Even if it doesn’t directly kill the person, brain hyperthermia can lead to delirium, which can mean bad decisions like walking into traffic or sleeping outside during severe weather.

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What to Do if Someone Is Experiencing a Meth Overdose

If you think someone is going through a meth overdose, the first thing to do is get help right away. The second thing to do is to stay with that person – they’re likely panicking and won’t be in a rational state of mind.

After the meth overdose, the person will need monitoring at a hospital or treatment facility. Their vital signs, like heart rate, blood pressure, temperature, and breathing, will be closely monitored.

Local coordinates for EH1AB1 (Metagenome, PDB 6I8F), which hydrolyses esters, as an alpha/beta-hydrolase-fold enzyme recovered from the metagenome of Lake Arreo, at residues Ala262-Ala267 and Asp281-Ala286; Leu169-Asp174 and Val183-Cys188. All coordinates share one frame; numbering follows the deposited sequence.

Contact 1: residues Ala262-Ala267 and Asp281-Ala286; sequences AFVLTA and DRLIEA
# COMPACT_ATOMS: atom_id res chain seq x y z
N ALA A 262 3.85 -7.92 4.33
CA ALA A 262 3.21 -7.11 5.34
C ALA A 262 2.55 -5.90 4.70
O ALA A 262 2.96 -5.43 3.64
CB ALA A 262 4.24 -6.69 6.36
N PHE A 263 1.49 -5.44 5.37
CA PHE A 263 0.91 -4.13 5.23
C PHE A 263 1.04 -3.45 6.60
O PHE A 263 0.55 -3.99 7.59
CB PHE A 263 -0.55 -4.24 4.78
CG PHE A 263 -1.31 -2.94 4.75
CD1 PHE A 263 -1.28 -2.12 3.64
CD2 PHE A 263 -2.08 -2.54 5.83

They may also receive a psychiatric evaluation. Even when not fatal, evidence suggests the damage from meth-induced brain hyperthermia persists. There may also be underlying mental health issues driving meth use. The American Journal on Addictions reports that around 40% of people seeking treatment for meth addiction also suffer from anxiety.

Given the psychological and neurological impact of meth use, a mental health evaluation is often necessary. This helps to identify any underlying mental health conditions and the need for ongoing psychiatric care.

Afterward, the person will likely need long-term care. That means behavioral therapy and counseling for substance abuse.

Is Meth Addiction Recovery Possible?